They figure large in traditional Hawaiian culture. The meat is one thing — popped right off the rocks and swallowed crunchy live, or grilled and served poke style. The shells are good little tools for peeling taro corms, and contribute mineral nutrients to farmers’ fields. You find the shells placed on ahu (shrines) from old days, and the revered native Hawaiian educator and cultural anthropologist Mary Kawena Pukui stated that some people consider them to be ‘aumakua, or ancestral spirits. These days, “‘opihi” is an obvious metaphor for anything clinging, including unwanted admirers and (especially) infants who refuse to be taken from their mothers’ embrace.
East Maui residents whose lives still align with the old ways of subsistence farming and fishing regard the ‘opihi as a staple. It has upset them in recent years to see supplies declining. In 2008 the boards of Kipahulu ‘Ohana (established 1995) and Na Mamo o Mu‘olea (2002) both recognized that ‘opihi populations had dwindled, but they had no hard data to prove it. Nor did they have a model for effective response. So they began to look for allies, and they found some good ones.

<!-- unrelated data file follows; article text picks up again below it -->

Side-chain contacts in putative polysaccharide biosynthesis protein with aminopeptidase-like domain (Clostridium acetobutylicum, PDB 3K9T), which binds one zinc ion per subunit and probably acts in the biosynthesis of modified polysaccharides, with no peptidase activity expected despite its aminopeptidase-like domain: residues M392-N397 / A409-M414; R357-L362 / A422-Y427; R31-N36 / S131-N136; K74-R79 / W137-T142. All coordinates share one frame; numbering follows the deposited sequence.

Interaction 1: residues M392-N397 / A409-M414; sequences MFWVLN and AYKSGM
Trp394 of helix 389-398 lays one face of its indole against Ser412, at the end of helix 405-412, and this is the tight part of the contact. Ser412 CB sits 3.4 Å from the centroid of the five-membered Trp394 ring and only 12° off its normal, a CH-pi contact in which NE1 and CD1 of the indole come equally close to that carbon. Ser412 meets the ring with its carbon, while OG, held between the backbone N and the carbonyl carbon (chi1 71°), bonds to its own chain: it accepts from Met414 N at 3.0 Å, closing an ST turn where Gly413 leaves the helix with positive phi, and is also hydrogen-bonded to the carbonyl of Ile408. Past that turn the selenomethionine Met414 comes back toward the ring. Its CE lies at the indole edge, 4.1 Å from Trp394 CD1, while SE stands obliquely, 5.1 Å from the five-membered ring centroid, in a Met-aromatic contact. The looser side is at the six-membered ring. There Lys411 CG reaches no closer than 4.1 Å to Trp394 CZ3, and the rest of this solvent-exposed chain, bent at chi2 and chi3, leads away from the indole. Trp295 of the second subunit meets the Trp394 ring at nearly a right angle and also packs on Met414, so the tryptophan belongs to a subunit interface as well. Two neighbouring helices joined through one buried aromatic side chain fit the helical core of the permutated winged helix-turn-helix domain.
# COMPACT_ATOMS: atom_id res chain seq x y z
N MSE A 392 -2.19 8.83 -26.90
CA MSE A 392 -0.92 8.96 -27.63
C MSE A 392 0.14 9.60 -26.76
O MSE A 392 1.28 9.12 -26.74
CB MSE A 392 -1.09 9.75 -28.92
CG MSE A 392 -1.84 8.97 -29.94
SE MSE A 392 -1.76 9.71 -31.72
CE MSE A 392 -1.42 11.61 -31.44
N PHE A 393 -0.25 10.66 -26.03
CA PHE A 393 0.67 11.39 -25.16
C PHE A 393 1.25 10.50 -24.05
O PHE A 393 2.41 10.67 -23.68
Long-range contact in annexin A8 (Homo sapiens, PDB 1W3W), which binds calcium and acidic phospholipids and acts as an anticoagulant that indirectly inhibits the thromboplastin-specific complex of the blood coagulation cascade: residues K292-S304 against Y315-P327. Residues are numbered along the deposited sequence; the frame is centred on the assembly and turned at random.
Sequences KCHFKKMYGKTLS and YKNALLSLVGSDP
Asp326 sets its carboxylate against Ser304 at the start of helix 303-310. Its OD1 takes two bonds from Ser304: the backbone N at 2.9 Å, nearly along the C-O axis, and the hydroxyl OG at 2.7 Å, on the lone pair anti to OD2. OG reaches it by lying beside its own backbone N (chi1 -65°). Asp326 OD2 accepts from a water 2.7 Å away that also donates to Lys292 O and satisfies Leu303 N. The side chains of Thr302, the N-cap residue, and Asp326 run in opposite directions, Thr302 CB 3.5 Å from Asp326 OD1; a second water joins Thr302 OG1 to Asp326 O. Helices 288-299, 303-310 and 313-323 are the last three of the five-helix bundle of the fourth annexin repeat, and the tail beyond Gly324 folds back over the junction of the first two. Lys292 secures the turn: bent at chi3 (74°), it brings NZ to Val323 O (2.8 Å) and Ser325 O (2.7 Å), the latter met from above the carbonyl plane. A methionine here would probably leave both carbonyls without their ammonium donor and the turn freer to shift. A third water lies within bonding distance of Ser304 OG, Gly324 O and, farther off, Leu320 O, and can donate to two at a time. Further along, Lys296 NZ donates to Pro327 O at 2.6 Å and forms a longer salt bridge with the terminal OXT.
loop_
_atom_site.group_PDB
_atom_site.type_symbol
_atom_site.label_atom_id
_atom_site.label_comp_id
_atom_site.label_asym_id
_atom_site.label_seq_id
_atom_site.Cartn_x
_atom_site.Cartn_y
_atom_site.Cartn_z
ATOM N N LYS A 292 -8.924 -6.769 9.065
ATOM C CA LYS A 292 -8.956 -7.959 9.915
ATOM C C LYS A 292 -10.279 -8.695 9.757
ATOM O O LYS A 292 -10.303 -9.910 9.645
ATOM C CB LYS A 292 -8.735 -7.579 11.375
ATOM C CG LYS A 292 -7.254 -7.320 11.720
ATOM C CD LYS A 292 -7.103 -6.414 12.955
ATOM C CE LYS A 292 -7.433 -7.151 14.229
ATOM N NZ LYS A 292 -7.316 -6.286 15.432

The Nature Conservancy stepped up quickly via its Maui Marine Program director, Emily Fielding. Because she is adept with ‘opihi pickers, as well as marine biologists and government agencies, Fielding began organizing informal meetings and workshops. She brought together people who otherwise would never have met — and government people who needed to speak to each other. For example, the National Park manages 1,500 meters of ‘opihi-laden shoreline in Kipahulu, but its responsibility extends only to the sea, and the State takes over from there. ‘Opihi live right on that boundary.
Hawaiian opihiScientists found themselves learning from the rooted residents, and have even taken several (Hank Eharis, for one) on research cruises to the Northwest Hawaiian Islands National Monument (Papahanaumokuakea) to help study ‘opihi populations in that wholly unharvested area. Best of all, the residents adopted a monitoring protocol to put hard numbers on their gut sense that ‘opihi are being taken with reckless disregard for the future. By doing methodical surveys, the residents can prove now that 2010 population levels shrank by as much as 50 or even 60 percent in the ensuing four years.